ful reference level was used as a marker, and a final
grid 5 × 5 cm was put on the last sand layer to better
observe the deformations. The tank was then situ-
ated in a horizontal position, and the experiment
was started. All of the models were developed in
the Earth Science Department Laboratory of the
University of Firenze.
3.2 Numerical modeling
Considering the sliding processes associated to
this kind of event, the motion of Stromboli hot
avalanches was modeled using DAN-W (for two-
dimensional analyses) and DAN-3D (for three-di-
mensional analyses) numerical models (McDougall
& Hungr, 2004; Hungr & McDougall, 2009), that
are commonly used for the simulation of vol-
canic debris avalanches (Morelli et al., 2010; Sosio
et al., 2012b) and other landslides in which grain
collisions are dominant factors (McDougall &
Hungr, 2004; Sosio et al., 2008; Hungr & McDou-
gall, 2009; Sosio et al., 2012a). These numerical
codes both assume a simplified approach for the
simulation of mass flow motion that is consid-
ered an “equivalent-fluid” (McDougall & Hungr,
2004; Hungr & McDougall, 2009). DAN-W and
DAN-3D use the Lagrangian numerical method
to solve the depth-averaged St. Venant equations
(Monaghan, 1989; 1992; Benz, 1990). The momen-
tum equations evaluate an internal frictional rheol-
ogy, governed by an internal friction angle and by a
basal rheology, chosen by the modeler according to
one of the eight rheological kernel provided by the
numerical code (Hungr, 1995). In DAN-3D and in
DAN-W it is possible to use eight different rheo-
logical functions: frictional, plastic, Newtonian,
turbulent, Voellmy, Bingham, Coulomb frictional,
and power law.
Simulations were performed on three areas
roughly corresponding to those affected by the
hot avalanches of 1930 (zone A), 1944 (zone B),
and the area possibly involved in the 1906 event
(zone C). The zone A was used as calibration area,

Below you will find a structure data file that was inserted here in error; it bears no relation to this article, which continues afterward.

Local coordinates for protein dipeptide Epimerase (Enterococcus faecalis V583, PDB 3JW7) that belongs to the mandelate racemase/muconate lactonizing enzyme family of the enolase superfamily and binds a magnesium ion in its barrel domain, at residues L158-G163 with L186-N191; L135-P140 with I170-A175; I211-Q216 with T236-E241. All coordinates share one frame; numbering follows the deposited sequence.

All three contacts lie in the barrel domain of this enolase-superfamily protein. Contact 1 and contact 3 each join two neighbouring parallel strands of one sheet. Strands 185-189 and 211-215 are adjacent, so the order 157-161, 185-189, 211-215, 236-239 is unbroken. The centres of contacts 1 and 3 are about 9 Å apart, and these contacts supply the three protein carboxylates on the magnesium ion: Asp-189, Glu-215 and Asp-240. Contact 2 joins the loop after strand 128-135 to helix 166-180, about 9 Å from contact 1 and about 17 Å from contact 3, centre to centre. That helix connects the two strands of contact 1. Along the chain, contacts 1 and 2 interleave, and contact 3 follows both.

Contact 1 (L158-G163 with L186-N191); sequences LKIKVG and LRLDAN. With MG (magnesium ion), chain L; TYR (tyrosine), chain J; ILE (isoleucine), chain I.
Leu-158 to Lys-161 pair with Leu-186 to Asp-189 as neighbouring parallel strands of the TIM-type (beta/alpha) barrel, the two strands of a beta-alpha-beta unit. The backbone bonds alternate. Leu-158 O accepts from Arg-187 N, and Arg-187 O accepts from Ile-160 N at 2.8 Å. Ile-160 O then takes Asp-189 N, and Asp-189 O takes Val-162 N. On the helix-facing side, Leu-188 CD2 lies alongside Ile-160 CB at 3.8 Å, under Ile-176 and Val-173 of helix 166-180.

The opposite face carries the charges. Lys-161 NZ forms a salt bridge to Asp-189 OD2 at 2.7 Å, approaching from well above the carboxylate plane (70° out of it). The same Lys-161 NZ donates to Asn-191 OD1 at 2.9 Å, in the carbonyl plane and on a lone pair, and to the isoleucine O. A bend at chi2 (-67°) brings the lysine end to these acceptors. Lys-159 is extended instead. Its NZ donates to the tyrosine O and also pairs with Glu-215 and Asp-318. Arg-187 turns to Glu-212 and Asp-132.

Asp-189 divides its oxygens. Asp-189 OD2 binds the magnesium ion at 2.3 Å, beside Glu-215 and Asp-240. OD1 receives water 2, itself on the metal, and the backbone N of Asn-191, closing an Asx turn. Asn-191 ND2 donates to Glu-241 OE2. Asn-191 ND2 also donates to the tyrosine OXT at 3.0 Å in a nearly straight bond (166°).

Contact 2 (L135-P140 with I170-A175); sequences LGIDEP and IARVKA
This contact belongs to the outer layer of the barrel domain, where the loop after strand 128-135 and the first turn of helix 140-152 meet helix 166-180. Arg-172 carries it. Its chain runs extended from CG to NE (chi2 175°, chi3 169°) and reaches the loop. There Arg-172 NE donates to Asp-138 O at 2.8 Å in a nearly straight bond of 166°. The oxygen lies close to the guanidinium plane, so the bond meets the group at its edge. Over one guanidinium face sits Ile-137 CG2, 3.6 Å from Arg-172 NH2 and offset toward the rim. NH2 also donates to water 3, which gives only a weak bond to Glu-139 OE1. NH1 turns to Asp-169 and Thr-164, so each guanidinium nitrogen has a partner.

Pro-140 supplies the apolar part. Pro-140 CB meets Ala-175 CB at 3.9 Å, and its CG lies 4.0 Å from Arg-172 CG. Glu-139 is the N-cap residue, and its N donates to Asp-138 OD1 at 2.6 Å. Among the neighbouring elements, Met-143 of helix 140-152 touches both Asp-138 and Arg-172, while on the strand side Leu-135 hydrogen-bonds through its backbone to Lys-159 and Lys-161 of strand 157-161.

since the data about the deposits distribution (areal
spread, thickness and travel distance), the velocity
of the flow and the temporal duration are available
from previous studies (Rittmann, 1931; Abbruzz-
ese, 1935; Di Roberto et al., 2014).
In performing these analyses, all the materials
involved in 1906 and 1944 hot avalanches were
assumed similar to those of 1930 (Bertagnini et al.,
2011). Subsequently, the parameters obtained for
1930 event (zone A) were used to calibrate the
model by back analysis and to find the input rheo-
logical parameters used later in the zone B and C.
The main characteristics of the three considered
events are listed in Table 1.
Three input files are necessary to run the simu-
lation: i) path topography; ii) source of landslide
depth and iii) erosion depth. The first file is the
landscape which includes the total sliding surface
(obtained in a post-event scenery) and it is rep-
resented by a Digital Elevation Model (DEM) at
very high resolution (50 cm cell size). This DEM
was obtained elaborating the 3D data acquired
during the airborne laser scanning survey car-
ried out in 2012 by the BLOM company (www.
blomasa.com) using a Leica ADS80 device (verti-
cal accuracy ± 10/20 cm and horizontal accuracy
± 25 cm).
Table 1. Main characteristics of the three studied
events: zone A, B, and C.
The source depth file corresponds to the thick-
ness of the sliding mass before the collapse. This